All I love is torani and a good siesta but the latter was broken by a lot of hustle and bustle near the Ghania tea shop in the bazaar Oct 8 afternoon. A cyclone was coming….A cyclone was coming. I stood up, urinated instantly in panic as I remembered my ordeal 19 years ago in the SuperCyclone 1999. One that demolished several of roadside shelters and finally left my right horn broken in half by a falling branch. Really horrendous and hungry two days. Dreadful Days those were.
So I paid heed starting from the tea shop…and learning that Cyclone Reporting has now moved on to Live TV from radio announcements of earlier years, I also peeked into a TV playing in a flat from its road facing window. If I could decipher the panic and urgency over the anchor’s face; Doomsday was about to happen. A massive cyclone named Titli was indeed hurtling at Odisha at 180 kmph…and was scheduled to make landfall near Gopalpur on October 10 afternoon. So scary were they in describing the wrath that I peed again, and raising my tail in panic ran helter-skelter for a mile remembering my last plight.
The next morning was a lull, as it is often so before a cyclone happens. The intensity of the teashop gossip also went up and so did the decibels from the TV. People found some excuse or other to bunk office that morning and cleaned up whatever stocks the corner shops had…candles, kerosene, rice, dal, potatoes. I tried to listen to TV which was now playing hourly bulletins like cricket matches….anchors of all shapes, sex and age now competing with each other to project the most fatalistic estimates. All I could overhear was that the cyclone would affect not less than 6-7 coastal districts…the airspeed would be anywhere between 120-180 kmph implying unseen death and destruction in its path. The din continued all thro the night, even after a Sr ex-scribe pointed out for a cyclone travelling at 18kmph still had 10 hours to make landfall, the anchors just went on and one to fill a night of brimming panic. The cyclone apparently kept the Queen sleepless, who walked into the War Room at night to monitor how the cyclone and preparedness, were faring!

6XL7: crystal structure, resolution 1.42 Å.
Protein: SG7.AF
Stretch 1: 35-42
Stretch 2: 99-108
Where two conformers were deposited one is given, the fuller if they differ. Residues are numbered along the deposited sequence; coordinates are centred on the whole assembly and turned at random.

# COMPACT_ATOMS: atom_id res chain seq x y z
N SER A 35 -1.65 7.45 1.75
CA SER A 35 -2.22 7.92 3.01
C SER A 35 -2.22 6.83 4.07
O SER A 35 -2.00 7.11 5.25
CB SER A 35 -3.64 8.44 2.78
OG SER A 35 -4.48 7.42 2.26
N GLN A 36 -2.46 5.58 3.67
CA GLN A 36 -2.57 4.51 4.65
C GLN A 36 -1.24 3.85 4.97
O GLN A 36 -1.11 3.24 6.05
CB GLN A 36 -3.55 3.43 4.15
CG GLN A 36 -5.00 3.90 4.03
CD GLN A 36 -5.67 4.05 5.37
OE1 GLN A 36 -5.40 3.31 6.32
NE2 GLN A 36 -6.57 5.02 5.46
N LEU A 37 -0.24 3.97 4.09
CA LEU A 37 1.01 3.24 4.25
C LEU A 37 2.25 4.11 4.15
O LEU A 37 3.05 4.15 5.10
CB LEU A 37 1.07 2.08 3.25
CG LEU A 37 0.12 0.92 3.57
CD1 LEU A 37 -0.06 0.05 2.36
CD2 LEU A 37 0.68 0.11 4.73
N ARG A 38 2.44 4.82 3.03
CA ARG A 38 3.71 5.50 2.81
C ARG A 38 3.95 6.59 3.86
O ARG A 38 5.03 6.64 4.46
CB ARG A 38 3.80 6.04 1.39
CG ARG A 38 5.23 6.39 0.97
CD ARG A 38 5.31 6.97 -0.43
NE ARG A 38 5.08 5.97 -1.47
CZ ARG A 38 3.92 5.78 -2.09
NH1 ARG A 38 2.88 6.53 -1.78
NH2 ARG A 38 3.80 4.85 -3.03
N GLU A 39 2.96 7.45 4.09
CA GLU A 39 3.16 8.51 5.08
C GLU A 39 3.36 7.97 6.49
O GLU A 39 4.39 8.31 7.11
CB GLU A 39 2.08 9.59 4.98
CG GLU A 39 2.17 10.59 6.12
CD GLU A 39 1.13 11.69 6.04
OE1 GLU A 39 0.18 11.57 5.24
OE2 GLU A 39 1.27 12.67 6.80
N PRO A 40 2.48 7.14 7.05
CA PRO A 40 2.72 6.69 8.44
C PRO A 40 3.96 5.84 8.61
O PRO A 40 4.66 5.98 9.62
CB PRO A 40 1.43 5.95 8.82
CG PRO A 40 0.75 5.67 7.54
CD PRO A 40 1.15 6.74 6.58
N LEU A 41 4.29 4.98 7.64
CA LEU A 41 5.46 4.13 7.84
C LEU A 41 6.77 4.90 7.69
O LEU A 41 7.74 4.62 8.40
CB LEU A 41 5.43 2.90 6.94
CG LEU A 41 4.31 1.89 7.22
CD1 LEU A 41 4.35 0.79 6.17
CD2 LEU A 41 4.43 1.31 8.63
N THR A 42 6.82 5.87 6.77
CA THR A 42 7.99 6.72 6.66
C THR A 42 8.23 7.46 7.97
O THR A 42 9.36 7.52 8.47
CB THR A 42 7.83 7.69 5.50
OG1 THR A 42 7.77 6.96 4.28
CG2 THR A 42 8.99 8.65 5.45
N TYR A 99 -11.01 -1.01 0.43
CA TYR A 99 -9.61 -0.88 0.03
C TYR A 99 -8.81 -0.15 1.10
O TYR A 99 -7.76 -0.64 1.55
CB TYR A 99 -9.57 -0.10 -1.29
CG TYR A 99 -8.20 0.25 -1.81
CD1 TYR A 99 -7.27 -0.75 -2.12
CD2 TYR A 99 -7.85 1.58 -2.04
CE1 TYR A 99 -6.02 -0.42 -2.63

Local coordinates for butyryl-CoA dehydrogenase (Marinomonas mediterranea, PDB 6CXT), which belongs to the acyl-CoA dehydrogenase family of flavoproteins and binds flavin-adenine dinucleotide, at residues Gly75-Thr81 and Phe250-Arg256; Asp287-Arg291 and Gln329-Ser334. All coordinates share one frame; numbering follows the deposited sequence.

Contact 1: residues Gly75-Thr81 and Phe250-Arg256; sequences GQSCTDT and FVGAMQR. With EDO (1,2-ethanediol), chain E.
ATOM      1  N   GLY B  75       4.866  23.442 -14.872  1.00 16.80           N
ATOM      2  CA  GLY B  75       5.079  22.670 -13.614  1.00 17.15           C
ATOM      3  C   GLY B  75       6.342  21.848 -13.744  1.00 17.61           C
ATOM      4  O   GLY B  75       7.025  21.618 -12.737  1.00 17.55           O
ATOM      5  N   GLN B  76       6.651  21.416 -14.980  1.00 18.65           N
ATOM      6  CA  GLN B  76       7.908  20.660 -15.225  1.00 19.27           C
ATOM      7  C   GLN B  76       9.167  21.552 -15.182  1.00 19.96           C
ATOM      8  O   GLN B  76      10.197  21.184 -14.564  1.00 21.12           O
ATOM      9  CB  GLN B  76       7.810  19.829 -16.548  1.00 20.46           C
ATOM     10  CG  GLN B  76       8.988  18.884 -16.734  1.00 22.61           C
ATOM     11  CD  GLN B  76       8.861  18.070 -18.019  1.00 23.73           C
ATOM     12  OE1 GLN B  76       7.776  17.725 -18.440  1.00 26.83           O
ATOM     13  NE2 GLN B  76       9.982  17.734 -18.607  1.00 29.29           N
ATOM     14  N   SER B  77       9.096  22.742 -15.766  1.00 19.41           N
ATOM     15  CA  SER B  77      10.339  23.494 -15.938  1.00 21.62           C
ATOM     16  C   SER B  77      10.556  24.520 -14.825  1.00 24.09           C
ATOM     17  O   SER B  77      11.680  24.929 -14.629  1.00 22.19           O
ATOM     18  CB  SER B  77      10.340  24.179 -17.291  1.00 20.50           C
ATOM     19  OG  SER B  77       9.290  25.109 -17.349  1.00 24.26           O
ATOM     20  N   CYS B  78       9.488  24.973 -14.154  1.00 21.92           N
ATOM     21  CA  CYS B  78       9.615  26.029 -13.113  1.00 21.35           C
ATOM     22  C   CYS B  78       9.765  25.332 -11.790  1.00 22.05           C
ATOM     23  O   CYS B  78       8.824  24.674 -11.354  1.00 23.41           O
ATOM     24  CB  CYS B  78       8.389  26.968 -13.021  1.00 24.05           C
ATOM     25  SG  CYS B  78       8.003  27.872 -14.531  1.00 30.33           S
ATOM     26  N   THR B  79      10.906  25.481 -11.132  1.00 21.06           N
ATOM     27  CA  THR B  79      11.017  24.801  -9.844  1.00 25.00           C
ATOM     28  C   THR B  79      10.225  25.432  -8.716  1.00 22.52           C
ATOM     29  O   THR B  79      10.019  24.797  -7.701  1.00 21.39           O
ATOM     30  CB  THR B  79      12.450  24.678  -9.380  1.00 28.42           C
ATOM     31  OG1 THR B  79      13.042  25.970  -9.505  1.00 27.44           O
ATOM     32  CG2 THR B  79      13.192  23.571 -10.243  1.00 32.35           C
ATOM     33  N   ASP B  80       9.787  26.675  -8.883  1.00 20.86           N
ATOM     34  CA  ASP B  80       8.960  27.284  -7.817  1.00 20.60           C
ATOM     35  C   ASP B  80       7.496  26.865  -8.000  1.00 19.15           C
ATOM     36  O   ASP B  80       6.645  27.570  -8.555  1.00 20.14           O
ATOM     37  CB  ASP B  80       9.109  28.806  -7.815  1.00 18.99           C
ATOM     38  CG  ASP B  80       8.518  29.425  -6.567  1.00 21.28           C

The next day was also unofficial holiday. Even the milkman and newspaperman stopped coming…the paan n tea shops remained close…limiting my access to information. I kept shuttling between close shopfronts to office buildings. There were indications of the wind speed increasing and may be a heavy drizzle. But that was about it.
By afternoon, the air was clear and the news was out that the cyclone had blown over. The shops had opened and people seemed to complain how a cyclone of such a predicted magnitude could blow away so feebly. The TV buzzed again, this time it was the elite complaining how the Media unnecessarily amplified the cyclone that was not to be. A social media war was raising between the presspeople who wanted to claim they did a good job vs the elite in the State Capital who couldn’t see the effect.
finally came out with a figure of 52 lives lost, 39 in Gajapati dist alone and a loss of Rs 2200 face,Then by the next day, as the drizzle continued trickled in the results. In Gajapati at least 12 people were killed by a landslide, somewhere else entire families swept off by floods. The govt finally had to abandon the Zero-Casualty Claim it had stuck onto so rigidly. The govt, with a somber cr.
On the Third Floor the Mighty Quickgun Murugan, the Ghost who Walks and is All-Powerful, roared: “Whose idea was it to aim for zero-casualty?”
Not a soul stirred. Finally, some minion mustered the courage, “That started when you were the Collector and we needed to showcase our efficiency…Sirr,”
The Quickgun Murugan waived him off breaking into his silent, crooked smile. From now on, the Cyclone was fixed. It will NOT be Zero-Casualty anymore.”
With droughts being less reliable, everyone in Odisha loves a good cyclone now!